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Extinction Agenda

June 14, 2010

The latest major mutant crossover, X-Men: Second Coming, continues with Uncanny X-Men #524, New Mutants #13, X-Men: Legacy #236, and X-Force #27.  First, everyone mourns the death of Nightcrawler, and Hope Summers begins to buckle under the weight of everyone’s expectations of her.  Donald Pierce plots to take out the X-Men from within, and Cannonball leads a team into Limbo to rescue Magik.  Beast returns to pay his respects to Nightcrawler and because the need for aid is so dire, and the team takes a brief moment to remember Kurt.  Elsewhere, Vanisher tries to flee when Domino gets word of what’s going on, but he ends up getting killed by Stephen Lang.  While investigating the oil rigs that Cypher was looking at, the X-Club realize that the rigs were a trap, and that they’re bombs.  Moonstar fights with Hope because she’s mad about what’s been lost in protecting Hope.  Then, Pierce destroys the Blackbirds, grounding the X-Men.  The X-Men kill Pierce, and Hope tells Cable that she wasn’t ready to come back in time.  Then, after the rigs explode, a large red globe forms around Utopia and part of the bay area.  It’s completely impenetrable.  However, they note that there’s a white sphere inside of it.  The Avengers show up, but Thor’s hammer isn’t enough to break through.  Hope ultimately decides to stay, and advanced Nimrods start pouring out of the white sphere.  The X-Men manage to defeat all of them, though Hellion loses both his hands, Iceman is badly burned, and other X-Men, including Rogue, Armor, and Surge are wounded.  Seems there are thousands more Nimrods on the other side of that white sphere, which is a time portal.  Cyclops decides to send X-Force to close it, and Cypher and Cable join in.  As more Nimrods burst through, Cyclops acknowledges that he sent X-Force on a suicide mission, and that he’s just killed his son.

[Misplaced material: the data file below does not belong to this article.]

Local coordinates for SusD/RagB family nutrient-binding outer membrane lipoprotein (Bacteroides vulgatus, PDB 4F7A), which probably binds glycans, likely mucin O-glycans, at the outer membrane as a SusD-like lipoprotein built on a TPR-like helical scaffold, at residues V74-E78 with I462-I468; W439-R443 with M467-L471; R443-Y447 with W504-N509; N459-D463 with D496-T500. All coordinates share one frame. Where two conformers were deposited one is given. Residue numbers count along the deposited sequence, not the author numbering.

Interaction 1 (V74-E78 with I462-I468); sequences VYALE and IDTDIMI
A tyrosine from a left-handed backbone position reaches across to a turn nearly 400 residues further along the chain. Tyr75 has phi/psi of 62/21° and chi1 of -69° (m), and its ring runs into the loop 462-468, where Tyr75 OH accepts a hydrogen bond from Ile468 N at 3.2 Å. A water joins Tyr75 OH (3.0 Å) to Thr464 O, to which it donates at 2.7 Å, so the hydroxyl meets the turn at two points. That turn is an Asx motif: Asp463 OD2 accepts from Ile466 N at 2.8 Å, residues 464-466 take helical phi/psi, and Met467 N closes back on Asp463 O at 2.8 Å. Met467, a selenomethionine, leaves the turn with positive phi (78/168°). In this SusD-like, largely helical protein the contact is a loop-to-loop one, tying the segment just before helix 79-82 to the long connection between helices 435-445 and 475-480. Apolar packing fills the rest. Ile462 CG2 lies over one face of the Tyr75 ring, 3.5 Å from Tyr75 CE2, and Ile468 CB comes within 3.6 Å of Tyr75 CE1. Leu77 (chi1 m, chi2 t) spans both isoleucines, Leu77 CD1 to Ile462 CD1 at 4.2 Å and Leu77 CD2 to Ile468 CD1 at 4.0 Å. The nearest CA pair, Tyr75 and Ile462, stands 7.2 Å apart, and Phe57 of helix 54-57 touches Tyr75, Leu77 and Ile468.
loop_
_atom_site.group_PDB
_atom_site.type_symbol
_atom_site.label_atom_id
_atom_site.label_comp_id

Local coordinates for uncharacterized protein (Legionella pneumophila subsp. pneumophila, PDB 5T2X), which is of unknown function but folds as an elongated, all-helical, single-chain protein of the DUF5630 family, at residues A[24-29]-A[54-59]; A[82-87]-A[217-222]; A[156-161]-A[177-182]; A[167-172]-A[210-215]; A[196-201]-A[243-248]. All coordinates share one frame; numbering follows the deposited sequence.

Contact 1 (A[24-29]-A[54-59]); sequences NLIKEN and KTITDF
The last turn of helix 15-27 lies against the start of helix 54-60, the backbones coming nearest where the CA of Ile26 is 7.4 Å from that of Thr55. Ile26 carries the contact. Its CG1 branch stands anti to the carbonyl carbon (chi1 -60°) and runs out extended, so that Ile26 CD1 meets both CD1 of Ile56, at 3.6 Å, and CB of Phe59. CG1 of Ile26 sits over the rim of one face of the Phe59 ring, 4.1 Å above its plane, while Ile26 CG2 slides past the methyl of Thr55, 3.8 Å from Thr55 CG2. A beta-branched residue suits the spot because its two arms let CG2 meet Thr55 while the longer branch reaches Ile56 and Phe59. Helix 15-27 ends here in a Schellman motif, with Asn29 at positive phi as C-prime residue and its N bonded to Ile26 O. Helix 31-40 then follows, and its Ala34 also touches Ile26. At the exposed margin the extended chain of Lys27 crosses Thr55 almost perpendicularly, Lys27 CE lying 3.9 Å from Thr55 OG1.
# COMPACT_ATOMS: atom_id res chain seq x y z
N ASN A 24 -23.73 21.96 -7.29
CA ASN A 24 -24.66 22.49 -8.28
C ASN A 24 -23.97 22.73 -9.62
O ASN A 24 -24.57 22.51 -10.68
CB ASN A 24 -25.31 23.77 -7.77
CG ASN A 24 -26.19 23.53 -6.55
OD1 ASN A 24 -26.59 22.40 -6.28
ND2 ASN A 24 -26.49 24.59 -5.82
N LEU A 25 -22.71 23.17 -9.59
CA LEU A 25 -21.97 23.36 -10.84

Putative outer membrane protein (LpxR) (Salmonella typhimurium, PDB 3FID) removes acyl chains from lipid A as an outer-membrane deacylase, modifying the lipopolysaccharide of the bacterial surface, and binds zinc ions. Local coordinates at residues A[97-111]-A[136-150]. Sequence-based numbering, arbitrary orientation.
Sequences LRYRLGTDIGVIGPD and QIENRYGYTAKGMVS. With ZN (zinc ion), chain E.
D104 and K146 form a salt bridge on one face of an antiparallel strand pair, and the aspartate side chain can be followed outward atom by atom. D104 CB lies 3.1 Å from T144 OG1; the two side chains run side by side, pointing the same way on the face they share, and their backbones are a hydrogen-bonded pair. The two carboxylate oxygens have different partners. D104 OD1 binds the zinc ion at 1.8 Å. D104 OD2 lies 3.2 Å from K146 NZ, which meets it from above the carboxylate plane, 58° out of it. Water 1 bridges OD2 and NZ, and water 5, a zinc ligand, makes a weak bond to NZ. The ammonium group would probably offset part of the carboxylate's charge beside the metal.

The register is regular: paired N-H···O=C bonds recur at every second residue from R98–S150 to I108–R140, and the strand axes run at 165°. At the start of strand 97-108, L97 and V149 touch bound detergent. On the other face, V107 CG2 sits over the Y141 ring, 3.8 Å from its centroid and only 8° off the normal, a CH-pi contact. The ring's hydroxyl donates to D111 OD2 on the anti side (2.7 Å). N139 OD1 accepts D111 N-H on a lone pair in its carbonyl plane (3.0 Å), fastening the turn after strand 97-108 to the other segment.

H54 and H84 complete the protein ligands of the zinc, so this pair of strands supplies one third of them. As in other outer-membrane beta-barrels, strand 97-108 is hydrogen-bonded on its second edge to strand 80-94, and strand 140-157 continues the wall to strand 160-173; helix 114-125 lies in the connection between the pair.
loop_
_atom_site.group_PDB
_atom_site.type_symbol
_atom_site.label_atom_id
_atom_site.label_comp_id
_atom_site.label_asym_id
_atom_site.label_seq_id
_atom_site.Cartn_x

So, Bastion is trying to bring Nimrod’s future to the present time, that future being Days of Future Past, in which mutants are almost completely extinct.  Although this seems like a rather logical plan, I can’t help but feel like Matt Fraction, Zeb Wells, Mike Carey, Craig Kyle, and Chris Yost are making everything seem significantly more complicated than it is.  When you think about the plan, it makes sense, but within the story, it seems so confusing.  Also, the cast of characters involved is so unwieldy, and most of them are doing nothing but providing pointless cameos.  I’m looking at you, Toad.  There’s also the issue of Bastion as a villain, since he’s so robotic that his motivations just aren’t that interesting.  The core story is still fun, but this feels like too long a story that’s already lost the excitement that made its earlier installments so entertaining.  Terry Dodson’s art still hasn’t quite recovered from having being forced onto a regular monthly schedule, as evidenced by funky noses and occasionally spotty anatomy (see Cable’s arm when he’s pointing at Cyclops).  Ibrahm Robertson and Mike Choi’s work is still great, and Greg Land’s is still butt ugly.  I can barely tell who he is drawing sometimes.  But the art isn’t enough to justify these weaknesses.  Nothing exemplifies the problem that this crossover is going through more than the part in X-Force #27 with the silent battle.  Maybe Kyle and Yost thought that it could be really cool and artsy, but instead, it comes off as disconnected.  The only part that really got me was Hellion and his arms.  At this point, I wonder if it wouldn’t be better if the X-Men just got a clean slate with a totally new status quo and a lot of this old bits of continuity just laid to rest once and for all.

Plot: 7.8      Art: 8.5      Dialogue: 8.4      Overall: 7.9

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